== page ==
Guest Blogger: Eddie Christensen
Making a Difference Foundation Board Member
Why Should I Give Back (by going a Medical Mission)?
India, Kenya, Haiti, Paraguay, Ecuador, Guatemala, and Panama all sound like fun and exotic places – and they most certainly are. But think deeper. How many people have you met from any of these places? Chances are, not very many.
In 2019, I had the opportunity to participate in a humanitarian and health education medical mission to Kenya sponsored by the Making a Difference Foundation and CHOICE Humanitarian. I boarded the long flight from Salt Lake City, Utah to London, UK. From there, I flew another lengthy leg from London, UK to Nairobi, Kenya, and then on to Mombasa, Kenya. From there, I traveled about two hours by van across dusty roads to a remote village by the name of Sakake, Kenya which is somewhere in Southeastern Kenya with Mt. Kilimanjaro as a remote backdrop in the far-off distance.
Sakake is a small, dry, and very remote village with no running water. The population is somewhere around 300, mostly children, depending on which houses you count. Sakake has one small cinderblock school/civic building, and two mud and stick school outbuildings. To the north there is a dry and sparsely dotted grassy field where children can play soccer bare-footed (assuming a soccer ball can be located, and assuming the ball isn’t flat from the stickers littered across the soccer field). Like the small school outbuildings, houses are all built from mud and sticks. None have electricity, glass windows, mattresses, or linens. All cooking is done by fire and the primary staple is ground corn, grown primarily during the rainy season (which seems to be getting shorter each year). Elephants trumpet nearby in the evenings and on occasions you can hear lions growling (hopefully looking at something other than you).
At a nearby village, about 45 minutes by motorcycle, there is a mostly open-air hospital which provides rudimentary medical services, such as labor & delivery, simple urgent care, primary care, vaccinations, pharmacy, and health education services. Most patients are children being treated in an open-air wing for malaria. Roosters freely roam the premises and lots of people (primarily village health representatives, akin to someone with first aid training in the US) are bustling around receiving health education training.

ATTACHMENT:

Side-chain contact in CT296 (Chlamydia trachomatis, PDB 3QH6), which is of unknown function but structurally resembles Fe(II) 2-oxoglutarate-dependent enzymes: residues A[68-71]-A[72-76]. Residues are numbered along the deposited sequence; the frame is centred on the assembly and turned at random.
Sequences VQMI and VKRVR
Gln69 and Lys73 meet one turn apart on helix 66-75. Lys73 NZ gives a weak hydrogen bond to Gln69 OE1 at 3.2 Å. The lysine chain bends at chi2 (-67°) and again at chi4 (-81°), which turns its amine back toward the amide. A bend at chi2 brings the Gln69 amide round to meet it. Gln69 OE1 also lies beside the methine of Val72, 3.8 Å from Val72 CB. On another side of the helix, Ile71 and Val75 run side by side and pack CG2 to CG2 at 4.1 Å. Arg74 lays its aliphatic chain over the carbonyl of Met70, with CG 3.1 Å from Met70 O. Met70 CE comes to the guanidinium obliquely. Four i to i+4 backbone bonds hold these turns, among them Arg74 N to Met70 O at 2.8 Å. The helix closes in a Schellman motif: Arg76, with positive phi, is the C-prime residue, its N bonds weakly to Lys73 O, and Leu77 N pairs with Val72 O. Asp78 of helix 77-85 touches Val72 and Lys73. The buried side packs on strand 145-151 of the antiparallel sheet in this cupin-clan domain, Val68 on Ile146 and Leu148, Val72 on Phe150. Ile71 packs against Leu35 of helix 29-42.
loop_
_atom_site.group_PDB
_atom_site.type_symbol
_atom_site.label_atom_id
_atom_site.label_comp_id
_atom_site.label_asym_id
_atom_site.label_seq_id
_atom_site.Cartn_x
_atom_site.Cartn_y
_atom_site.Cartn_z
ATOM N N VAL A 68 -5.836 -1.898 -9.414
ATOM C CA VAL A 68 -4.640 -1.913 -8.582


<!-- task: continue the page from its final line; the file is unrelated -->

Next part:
While in Sakake, I helped hand-build over forty school desks for children (who had up till then sat on the dirt floor of the mud and stick schoolhouse), helped lay the foundation of a new school building by collecting and transporting large rocks from a distant rock quarry, participated in public health meetings with various officials (and non-officials) from nearby villages, and assisted with rounds at the nearest open-air hospital.
As evident from the foregoing, this was not your typical medical mission. It had a variety of humanitarian, direct patient care, and public health education elements as its focus. It was challenging, yet very rewarding. I will never forget the children’s exuberance of having a desk to sit at instead of having to sit on the dirt floor while learning – a priceless gift to me.
So back to my introductory question – why should you give back by going on a medical mission? It’s simple – to address something that is missing in your life (perspective) as well as something that is missing in someone else’s life (basic necessities and survival). Although we can’t fix everyone’s political, social, economic, and health issues, we can do just a little bit to fill that small void in our own lives, but which fills a large void in someone else’s. When you return, you will realize it meant much more to you than it did to those you helped.